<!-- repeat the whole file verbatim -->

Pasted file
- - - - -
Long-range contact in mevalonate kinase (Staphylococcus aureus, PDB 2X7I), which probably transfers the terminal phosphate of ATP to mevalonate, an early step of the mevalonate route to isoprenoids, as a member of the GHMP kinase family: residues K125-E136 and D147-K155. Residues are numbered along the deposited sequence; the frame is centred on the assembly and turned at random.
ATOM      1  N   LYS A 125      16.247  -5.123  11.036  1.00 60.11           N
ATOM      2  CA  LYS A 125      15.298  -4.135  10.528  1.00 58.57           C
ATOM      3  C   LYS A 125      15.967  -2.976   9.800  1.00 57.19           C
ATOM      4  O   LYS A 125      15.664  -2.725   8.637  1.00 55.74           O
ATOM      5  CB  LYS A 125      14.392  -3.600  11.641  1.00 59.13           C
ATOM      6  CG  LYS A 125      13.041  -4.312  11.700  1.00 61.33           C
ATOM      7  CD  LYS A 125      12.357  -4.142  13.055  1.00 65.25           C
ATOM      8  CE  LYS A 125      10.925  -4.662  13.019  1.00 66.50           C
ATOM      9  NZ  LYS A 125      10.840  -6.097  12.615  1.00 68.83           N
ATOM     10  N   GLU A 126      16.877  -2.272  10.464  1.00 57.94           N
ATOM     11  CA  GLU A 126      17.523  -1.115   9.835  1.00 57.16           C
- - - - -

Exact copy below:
Long-range contact in mevalonate kinase (Staphylococcus aureus, PDB 2X7I), which probably transfers the terminal phosphate of ATP to mevalonate, an early step of the mevalonate route to isoprenoids, as a member of the GHMP kinase family: residues K125-E136 and D147-K155. Residues are numbered along the deposited sequence; the frame is centred on the assembly and turned at random.
ATOM      1  N   LYS A 125      16.247  -5.123  11.036  1.00 60.11           N
ATOM      2  CA  LYS A 125      15.298  -4.135  10.528  1.00 58.57           C
ATOM      3  C   LYS A 125      15.967  -2.976   9.800  1.00 57.19           C
ATOM      4  O   LYS A 125      15.664  -2.725   8.637  1.00 55.74           O
ATOM      5  CB  LYS A 125      14.392  -3.600  11.641  1.00 59.13           C
ATOM      6  CG  LYS A 125      13.041  -4.312  11.700  1.00 61.33           C
ATOM      7  CD  LYS A 125      12.357  -4.142  13.055  1.00 65.25           C
ATOM      8  CE  LYS A 125      10.925  -4.662  13.019  1.00 66.50           C
ATOM      9  NZ  LYS A 125      10.840  -6.097  12.615  1.00 68.83           N
ATOM     10  N   GLU A 126      16.877  -2.272  10.464  1.00 57.94           N
ATOM     11  CA  GLU A 126      17.523  -1.115   9.835  1.00 57.16           C